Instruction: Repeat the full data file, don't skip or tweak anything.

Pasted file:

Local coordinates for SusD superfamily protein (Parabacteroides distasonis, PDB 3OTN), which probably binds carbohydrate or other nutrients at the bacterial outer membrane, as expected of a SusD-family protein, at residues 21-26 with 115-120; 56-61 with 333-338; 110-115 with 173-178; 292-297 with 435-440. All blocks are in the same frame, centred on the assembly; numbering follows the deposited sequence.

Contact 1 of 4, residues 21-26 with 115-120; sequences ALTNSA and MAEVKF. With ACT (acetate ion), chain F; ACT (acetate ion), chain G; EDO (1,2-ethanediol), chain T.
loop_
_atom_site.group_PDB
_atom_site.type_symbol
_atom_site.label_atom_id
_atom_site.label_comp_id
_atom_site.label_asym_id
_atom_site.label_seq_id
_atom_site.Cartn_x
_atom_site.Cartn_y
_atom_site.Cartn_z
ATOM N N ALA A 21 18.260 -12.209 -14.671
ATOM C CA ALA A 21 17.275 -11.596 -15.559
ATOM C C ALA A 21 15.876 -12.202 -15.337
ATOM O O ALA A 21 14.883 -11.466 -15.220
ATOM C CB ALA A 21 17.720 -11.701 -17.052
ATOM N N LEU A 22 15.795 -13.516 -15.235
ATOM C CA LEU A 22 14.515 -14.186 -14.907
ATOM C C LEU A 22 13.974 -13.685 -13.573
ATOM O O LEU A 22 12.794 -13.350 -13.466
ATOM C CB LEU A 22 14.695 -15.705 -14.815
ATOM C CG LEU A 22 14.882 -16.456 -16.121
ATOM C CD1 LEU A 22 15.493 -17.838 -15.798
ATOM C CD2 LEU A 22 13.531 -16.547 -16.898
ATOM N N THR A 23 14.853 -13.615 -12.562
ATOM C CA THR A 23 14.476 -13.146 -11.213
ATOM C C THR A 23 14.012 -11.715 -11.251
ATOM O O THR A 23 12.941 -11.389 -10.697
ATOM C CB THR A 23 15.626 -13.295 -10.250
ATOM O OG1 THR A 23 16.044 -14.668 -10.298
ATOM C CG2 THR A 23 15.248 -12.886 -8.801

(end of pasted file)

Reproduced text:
Local coordinates for SusD superfamily protein (Parabacteroides distasonis, PDB 3OTN), which probably binds carbohydrate or other nutrients at the bacterial outer membrane, as expected of a SusD-family protein, at residues 21-26 with 115-120; 56-61 with 333-338; 110-115 with 173-178; 292-297 with 435-440. All blocks are in the same frame, centred on the assembly; numbering follows the deposited sequence.

Contact 1 of 4, residues 21-26 with 115-120; sequences ALTNSA and MAEVKF. With ACT (acetate ion), chain F; ACT (acetate ion), chain G; EDO (1,2-ethanediol), chain T.
loop_
_atom_site.group_PDB
_atom_site.type_symbol
_atom_site.label_atom_id
_atom_site.label_comp_id
_atom_site.label_asym_id
_atom_site.label_seq_id
_atom_site.Cartn_x
_atom_site.Cartn_y
_atom_site.Cartn_z
ATOM N N ALA A 21 18.260 -12.209 -14.671
ATOM C CA ALA A 21 17.275 -11.596 -15.559
ATOM C C ALA A 21 15.876 -12.202 -15.337
ATOM O O ALA A 21 14.883 -11.466 -15.220
ATOM C CB ALA A 21 17.720 -11.701 -17.052
ATOM N N LEU A 22 15.795 -13.516 -15.235
ATOM C CA LEU A 22 14.515 -14.186 -14.907
ATOM C C LEU A 22 13.974 -13.685 -13.573
ATOM O O LEU A 22 12.794 -13.350 -13.466
ATOM C CB LEU A 22 14.695 -15.705 -14.815
ATOM C CG LEU A 22 14.882 -16.456 -16.121
ATOM C CD1 LEU A 22 15.493 -17.838 -15.798
ATOM C CD2 LEU A 22 13.531 -16.547 -16.898
ATOM N N THR A 23 14.853 -13.615 -12.562
ATOM C CA THR A 23 14.476 -13.146 -11.213
ATOM C C THR A 23 14.012 -11.715 -11.251
ATOM O O THR A 23 12.941 -11.389 -10.697
ATOM C CB THR A 23 15.626 -13.295 -10.250
ATOM O OG1 THR A 23 16.044 -14.668 -10.298
ATOM C CG2 THR A 23 15.248 -12.886 -8.801